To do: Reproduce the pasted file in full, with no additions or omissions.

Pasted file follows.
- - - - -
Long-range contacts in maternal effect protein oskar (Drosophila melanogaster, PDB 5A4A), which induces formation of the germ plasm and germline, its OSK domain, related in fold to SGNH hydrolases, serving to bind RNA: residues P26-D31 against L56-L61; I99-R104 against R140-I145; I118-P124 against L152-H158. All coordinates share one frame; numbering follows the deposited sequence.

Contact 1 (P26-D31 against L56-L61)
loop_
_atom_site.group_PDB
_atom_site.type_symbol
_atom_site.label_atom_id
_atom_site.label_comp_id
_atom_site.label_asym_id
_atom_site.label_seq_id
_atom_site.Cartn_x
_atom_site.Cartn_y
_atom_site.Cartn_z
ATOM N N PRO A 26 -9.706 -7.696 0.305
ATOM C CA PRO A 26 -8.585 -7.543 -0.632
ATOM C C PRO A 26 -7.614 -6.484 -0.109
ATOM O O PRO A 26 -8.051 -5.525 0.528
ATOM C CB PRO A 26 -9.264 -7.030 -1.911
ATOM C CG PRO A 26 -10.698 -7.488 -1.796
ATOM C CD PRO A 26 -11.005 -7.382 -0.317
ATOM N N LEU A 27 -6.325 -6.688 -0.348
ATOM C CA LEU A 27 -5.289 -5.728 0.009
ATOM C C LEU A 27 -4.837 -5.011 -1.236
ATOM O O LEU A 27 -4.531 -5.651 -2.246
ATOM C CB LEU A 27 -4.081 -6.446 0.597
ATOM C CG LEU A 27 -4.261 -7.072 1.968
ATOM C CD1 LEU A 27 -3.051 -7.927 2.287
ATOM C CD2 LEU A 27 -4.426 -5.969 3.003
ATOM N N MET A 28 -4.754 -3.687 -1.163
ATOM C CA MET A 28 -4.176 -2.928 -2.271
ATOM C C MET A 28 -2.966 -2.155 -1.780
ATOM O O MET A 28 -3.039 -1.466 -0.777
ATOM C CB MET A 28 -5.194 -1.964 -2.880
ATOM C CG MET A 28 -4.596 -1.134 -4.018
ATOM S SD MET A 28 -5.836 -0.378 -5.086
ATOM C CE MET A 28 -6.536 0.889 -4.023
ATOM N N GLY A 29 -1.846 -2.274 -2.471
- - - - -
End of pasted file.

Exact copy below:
Long-range contacts in maternal effect protein oskar (Drosophila melanogaster, PDB 5A4A), which induces formation of the germ plasm and germline, its OSK domain, related in fold to SGNH hydrolases, serving to bind RNA: residues P26-D31 against L56-L61; I99-R104 against R140-I145; I118-P124 against L152-H158. All coordinates share one frame; numbering follows the deposited sequence.

Contact 1 (P26-D31 against L56-L61)
loop_
_atom_site.group_PDB
_atom_site.type_symbol
_atom_site.label_atom_id
_atom_site.label_comp_id
_atom_site.label_asym_id
_atom_site.label_seq_id
_atom_site.Cartn_x
_atom_site.Cartn_y
_atom_site.Cartn_z
ATOM N N PRO A 26 -9.706 -7.696 0.305
ATOM C CA PRO A 26 -8.585 -7.543 -0.632
ATOM C C PRO A 26 -7.614 -6.484 -0.109
ATOM O O PRO A 26 -8.051 -5.525 0.528
ATOM C CB PRO A 26 -9.264 -7.030 -1.911
ATOM C CG PRO A 26 -10.698 -7.488 -1.796
ATOM C CD PRO A 26 -11.005 -7.382 -0.317
ATOM N N LEU A 27 -6.325 -6.688 -0.348
ATOM C CA LEU A 27 -5.289 -5.728 0.009
ATOM C C LEU A 27 -4.837 -5.011 -1.236
ATOM O O LEU A 27 -4.531 -5.651 -2.246
ATOM C CB LEU A 27 -4.081 -6.446 0.597
ATOM C CG LEU A 27 -4.261 -7.072 1.968
ATOM C CD1 LEU A 27 -3.051 -7.927 2.287
ATOM C CD2 LEU A 27 -4.426 -5.969 3.003
ATOM N N MET A 28 -4.754 -3.687 -1.163
ATOM C CA MET A 28 -4.176 -2.928 -2.271
ATOM C C MET A 28 -2.966 -2.155 -1.780
ATOM O O MET A 28 -3.039 -1.466 -0.777
ATOM C CB MET A 28 -5.194 -1.964 -2.880
ATOM C CG MET A 28 -4.596 -1.134 -4.018
ATOM S SD MET A 28 -5.836 -0.378 -5.086
ATOM C CE MET A 28 -6.536 0.889 -4.023
ATOM N N GLY A 29 -1.846 -2.274 -2.471